Christmas Day 2016, Raleigh, N.C.
Since Dad died in September 2013, Mom and I have played round-robin with which of my two siblings we visit for Thanksgiving and Christmas. Last year was my brother Keith’s family’s turn to host us for Christmas. Keith, his wife, Kim; and middle daughter, Deidre; share a beautiful home in “Stonehenge,” a quiet neighborhood on the northwest side of Raleigh. At Christmas it is festooned inside and (in the backyard) out with both new and vintage decorations. Their other two daughters, Kendra and Anne Catherine, are married and live with their husbands and children in homes not far apart in a neighborhood on the northeast side of the city.
Anne Catherine has Taylor, 10, and Emma Catherine, 21 months. Kendra has Everett, 5 — and the first boy born into my immediate family since I came along in 1962. As we all gathered for a sumptuous Christmas dinner last year, Everett was eager to say the blessing. We all bowed our heads and closed our eyes and he began a beautiful prayer of thanks. It crossed my mind that I had the perfect vantage point from my seat at one end of the table to snap a quick picture of Everett, sitting near the other end, as he said grace with the others’ heads bowed in prayer. It would be just like a Norman Rockwell painting on a vintage Saturday Evening Post.
So, I raised my head slightly, readied my camera in my right hand, eased open my left eye ... and was meet by Everett’s glare of contempt.
“He opened his eyes!,” he bellowed in exasperation, followed by a heavy sigh. “Now I have to start over.” He did (among stifled laughing from all ’round the table). I did not get that picture. I dared not open my eyes or raise my head again until we’d all said “Amen.”
December 23, 2017, Blountville
This past Friday I had an unexpected blessing. I went to jail. With Santa.
Each year since 2001, Sullivan County Sheriff Wayne Anderson has dressed up as Santa and distributed gifts to inmates. Media members had been invited to join him and two chaplains in making the rounds and to get there a few minutes early if we wanted to interview Santa/Sheriff Anderson beforehand.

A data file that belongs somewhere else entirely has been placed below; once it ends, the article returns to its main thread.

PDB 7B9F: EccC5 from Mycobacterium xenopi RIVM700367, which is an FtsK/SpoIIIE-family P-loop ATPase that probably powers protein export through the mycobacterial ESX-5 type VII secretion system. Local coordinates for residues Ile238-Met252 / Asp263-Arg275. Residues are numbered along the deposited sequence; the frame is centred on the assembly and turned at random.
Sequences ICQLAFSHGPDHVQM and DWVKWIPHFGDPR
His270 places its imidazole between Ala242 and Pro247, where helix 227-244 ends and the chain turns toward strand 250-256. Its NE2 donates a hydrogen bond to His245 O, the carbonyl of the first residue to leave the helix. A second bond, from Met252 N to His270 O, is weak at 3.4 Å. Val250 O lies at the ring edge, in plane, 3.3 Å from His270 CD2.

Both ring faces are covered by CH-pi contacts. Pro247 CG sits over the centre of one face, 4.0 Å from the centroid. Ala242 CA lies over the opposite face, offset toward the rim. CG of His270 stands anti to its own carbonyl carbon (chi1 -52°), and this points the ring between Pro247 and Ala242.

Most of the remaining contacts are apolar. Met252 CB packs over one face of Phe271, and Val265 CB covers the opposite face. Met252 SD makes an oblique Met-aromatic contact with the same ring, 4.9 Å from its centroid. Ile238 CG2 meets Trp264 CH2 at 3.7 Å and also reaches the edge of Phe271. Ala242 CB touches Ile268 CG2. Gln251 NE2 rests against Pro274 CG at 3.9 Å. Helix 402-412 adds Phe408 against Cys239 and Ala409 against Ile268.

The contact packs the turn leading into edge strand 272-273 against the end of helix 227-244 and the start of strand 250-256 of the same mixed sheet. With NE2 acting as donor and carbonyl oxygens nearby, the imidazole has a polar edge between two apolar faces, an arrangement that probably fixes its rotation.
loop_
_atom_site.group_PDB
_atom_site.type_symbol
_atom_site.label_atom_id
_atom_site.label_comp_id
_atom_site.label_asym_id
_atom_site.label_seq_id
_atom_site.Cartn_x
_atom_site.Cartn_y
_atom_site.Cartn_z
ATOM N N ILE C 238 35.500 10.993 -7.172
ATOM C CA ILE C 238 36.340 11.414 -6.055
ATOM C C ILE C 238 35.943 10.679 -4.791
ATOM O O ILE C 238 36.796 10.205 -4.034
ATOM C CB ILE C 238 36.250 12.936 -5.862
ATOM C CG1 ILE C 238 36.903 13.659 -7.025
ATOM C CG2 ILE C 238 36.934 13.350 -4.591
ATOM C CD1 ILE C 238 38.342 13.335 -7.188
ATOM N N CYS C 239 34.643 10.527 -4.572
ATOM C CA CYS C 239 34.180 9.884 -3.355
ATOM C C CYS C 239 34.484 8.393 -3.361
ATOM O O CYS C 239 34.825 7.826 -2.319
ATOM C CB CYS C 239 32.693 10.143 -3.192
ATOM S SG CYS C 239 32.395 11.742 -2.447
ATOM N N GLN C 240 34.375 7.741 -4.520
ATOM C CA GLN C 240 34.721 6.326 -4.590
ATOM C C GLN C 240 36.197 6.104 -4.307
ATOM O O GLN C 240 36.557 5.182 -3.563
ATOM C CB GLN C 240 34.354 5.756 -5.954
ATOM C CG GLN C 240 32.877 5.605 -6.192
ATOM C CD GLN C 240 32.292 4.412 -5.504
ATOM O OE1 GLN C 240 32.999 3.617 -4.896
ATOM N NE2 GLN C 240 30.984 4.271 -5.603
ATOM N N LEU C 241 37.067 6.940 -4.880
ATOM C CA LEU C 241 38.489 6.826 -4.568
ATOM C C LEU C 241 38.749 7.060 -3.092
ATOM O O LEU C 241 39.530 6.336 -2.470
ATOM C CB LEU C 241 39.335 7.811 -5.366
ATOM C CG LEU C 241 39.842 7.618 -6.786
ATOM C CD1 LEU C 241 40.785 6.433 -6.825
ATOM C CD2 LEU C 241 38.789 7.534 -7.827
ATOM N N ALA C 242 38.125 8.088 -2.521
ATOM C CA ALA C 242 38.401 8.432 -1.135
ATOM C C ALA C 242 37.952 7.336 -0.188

As two television crews sat their cameras up to film the interview, Sheriff Anderson looked at me, my white beard and belly, and asked if I’d ever considered being a Santa. I told him believe it or not, I did play Santa way back when I was so young and slim I had to have a pillow belted around me to look the part. And I told him to remind me later and I’d tell him a funny story about that.
The gifts for inmates are toiletries and snacks donated by local churches. This year Anderson was accompanied by two chaplains, Kent Pugh and Elmo Owens, who spent time in each cell talking about the meaning of Christmas and the wishes church members have that the small gifts would help each inmate know they aren’t alone or forgotten. And in each cell they prayed.
“I think it’s the right thing to do,” Anderson said during the interview with reporters. “It’s the Christian thing to do.”
The inmates, for the most part, were respectful, most bowing their heads during prayer. Several nodded as the chaplains recounted the meaning of Christmas and prayed. Some teared up a bit. When handed their gift bags, most said “Thank you” or Merry Christmas,” and a few added “God bless.” Again, I wanted to get a photo of heads bowed in prayer. So I opened my eyes and looked up. It hadn’t occurred to me until I did that it probably wouldn’t be a good idea to open cell doors and have everyone close their eyes, even in prayer. I saw that the guards who preceded the sheriff, chaplains, other jail staff and me into each cell had slightly bowed heads — but all eyes were open and the guards were fanned out strategically around the room. And I was thankful Everett wasn’t there to call them out.
Twenty-five to 30 minutes into making the rounds, the other media folks had enough and asked to be led back to the exit. I said I wanted to stay. I wanted to witness more. I, too, wanted the inmates to know they are not alone. Or forgotten. I felt honored to be present as they joined in prayer and got what would be their Christmas gifts. I was humbled by their gratitude for items I take for granted.